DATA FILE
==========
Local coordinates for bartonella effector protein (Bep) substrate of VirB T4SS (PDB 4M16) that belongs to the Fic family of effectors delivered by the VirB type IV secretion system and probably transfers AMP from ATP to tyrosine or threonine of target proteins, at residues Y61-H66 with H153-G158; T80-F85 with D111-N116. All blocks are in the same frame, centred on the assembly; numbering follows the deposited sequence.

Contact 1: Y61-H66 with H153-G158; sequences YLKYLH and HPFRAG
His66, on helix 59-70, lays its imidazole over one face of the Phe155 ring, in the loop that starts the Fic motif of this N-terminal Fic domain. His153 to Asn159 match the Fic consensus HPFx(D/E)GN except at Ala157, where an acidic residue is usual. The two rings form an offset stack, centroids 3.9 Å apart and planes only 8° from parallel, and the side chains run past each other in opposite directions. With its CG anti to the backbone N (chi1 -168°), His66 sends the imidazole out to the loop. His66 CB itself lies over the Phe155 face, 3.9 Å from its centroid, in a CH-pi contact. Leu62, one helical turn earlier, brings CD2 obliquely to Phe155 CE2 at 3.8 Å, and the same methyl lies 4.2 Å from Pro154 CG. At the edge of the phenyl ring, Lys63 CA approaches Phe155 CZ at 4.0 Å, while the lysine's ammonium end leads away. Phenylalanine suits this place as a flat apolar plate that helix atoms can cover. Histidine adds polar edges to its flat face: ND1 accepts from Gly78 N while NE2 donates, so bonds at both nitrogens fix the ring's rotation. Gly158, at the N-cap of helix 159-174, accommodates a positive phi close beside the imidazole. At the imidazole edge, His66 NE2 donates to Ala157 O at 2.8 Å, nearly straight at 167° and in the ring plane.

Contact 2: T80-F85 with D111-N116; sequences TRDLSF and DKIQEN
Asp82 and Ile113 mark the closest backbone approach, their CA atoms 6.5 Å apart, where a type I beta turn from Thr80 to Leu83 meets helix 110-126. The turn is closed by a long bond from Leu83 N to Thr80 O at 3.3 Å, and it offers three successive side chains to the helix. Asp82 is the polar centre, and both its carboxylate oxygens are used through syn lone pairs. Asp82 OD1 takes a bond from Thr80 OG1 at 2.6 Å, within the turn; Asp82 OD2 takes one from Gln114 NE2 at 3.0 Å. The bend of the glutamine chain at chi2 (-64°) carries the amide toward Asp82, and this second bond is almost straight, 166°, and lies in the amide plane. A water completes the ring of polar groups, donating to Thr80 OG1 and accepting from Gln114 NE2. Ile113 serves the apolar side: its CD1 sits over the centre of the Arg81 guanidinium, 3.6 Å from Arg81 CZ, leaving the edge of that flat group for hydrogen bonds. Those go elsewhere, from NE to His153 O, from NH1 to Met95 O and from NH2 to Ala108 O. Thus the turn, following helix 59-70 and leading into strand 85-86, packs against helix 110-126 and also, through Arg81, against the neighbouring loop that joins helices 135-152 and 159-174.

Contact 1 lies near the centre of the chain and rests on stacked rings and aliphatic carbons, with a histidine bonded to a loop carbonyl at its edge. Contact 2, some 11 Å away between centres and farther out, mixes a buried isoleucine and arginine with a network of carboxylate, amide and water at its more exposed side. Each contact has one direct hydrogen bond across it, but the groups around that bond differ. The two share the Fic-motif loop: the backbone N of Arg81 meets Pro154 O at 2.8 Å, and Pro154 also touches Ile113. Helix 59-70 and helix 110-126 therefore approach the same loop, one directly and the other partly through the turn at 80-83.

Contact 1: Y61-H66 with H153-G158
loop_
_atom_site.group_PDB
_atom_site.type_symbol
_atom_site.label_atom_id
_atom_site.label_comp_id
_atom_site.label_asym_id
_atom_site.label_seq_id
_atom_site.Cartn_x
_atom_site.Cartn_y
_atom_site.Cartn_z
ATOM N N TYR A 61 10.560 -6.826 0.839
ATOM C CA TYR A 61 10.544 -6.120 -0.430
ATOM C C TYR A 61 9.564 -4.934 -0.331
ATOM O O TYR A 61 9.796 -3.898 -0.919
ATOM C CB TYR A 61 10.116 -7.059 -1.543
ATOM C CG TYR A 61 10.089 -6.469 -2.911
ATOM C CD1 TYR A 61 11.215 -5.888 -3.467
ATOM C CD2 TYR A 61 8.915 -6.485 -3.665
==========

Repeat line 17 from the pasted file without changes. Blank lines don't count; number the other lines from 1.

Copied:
_atom_site.Cartn_z